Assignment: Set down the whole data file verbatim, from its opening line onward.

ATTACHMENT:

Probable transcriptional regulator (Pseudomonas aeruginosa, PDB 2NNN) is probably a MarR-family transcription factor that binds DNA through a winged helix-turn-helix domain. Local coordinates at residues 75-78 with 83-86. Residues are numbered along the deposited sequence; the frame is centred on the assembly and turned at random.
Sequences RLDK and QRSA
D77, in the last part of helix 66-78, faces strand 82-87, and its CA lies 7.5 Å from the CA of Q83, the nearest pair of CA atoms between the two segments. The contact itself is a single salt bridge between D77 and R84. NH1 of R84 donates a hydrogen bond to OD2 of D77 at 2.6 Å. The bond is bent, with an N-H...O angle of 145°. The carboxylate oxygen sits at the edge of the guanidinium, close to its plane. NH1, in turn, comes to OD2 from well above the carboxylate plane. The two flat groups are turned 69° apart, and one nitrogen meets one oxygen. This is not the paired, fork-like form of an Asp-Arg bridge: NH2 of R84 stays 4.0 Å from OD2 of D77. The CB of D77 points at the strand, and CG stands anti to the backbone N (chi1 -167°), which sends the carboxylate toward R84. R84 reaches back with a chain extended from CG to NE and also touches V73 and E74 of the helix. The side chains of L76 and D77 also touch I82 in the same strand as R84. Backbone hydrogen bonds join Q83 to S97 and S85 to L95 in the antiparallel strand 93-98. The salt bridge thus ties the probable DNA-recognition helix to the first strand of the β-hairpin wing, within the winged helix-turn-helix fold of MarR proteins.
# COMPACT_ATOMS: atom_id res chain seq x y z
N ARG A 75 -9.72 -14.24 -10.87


Probable transcriptional regulator (Pseudomonas aeruginosa, PDB 2NNN) is probably a MarR-family transcription factor that binds DNA through a winged helix-turn-helix domain. Local coordinates at residues 75-78 with 83-86. Residues are numbered along the deposited sequence; the frame is centred on the assembly and turned at random.
Sequences RLDK and QRSA
D77, in the last part of helix 66-78, faces strand 82-87, and its CA lies 7.5 Å from the CA of Q83, the nearest pair of CA atoms between the two segments. The contact itself is a single salt bridge between D77 and R84. NH1 of R84 donates a hydrogen bond to OD2 of D77 at 2.6 Å. The bond is bent, with an N-H...O angle of 145°. The carboxylate oxygen sits at the edge of the guanidinium, close to its plane. NH1, in turn, comes to OD2 from well above the carboxylate plane. The two flat groups are turned 69° apart, and one nitrogen meets one oxygen. This is not the paired, fork-like form of an Asp-Arg bridge: NH2 of R84 stays 4.0 Å from OD2 of D77. The CB of D77 points at the strand, and CG stands anti to the backbone N (chi1 -167°), which sends the carboxylate toward R84. R84 reaches back with a chain extended from CG to NE and also touches V73 and E74 of the helix. The side chains of L76 and D77 also touch I82 in the same strand as R84. Backbone hydrogen bonds join Q83 to S97 and S85 to L95 in the antiparallel strand 93-98. The salt bridge thus ties the probable DNA-recognition helix to the first strand of the β-hairpin wing, within the winged helix-turn-helix fold of MarR proteins.
# COMPACT_ATOMS: atom_id res chain seq x y z
N ARG A 75 -9.72 -14.24 -10.87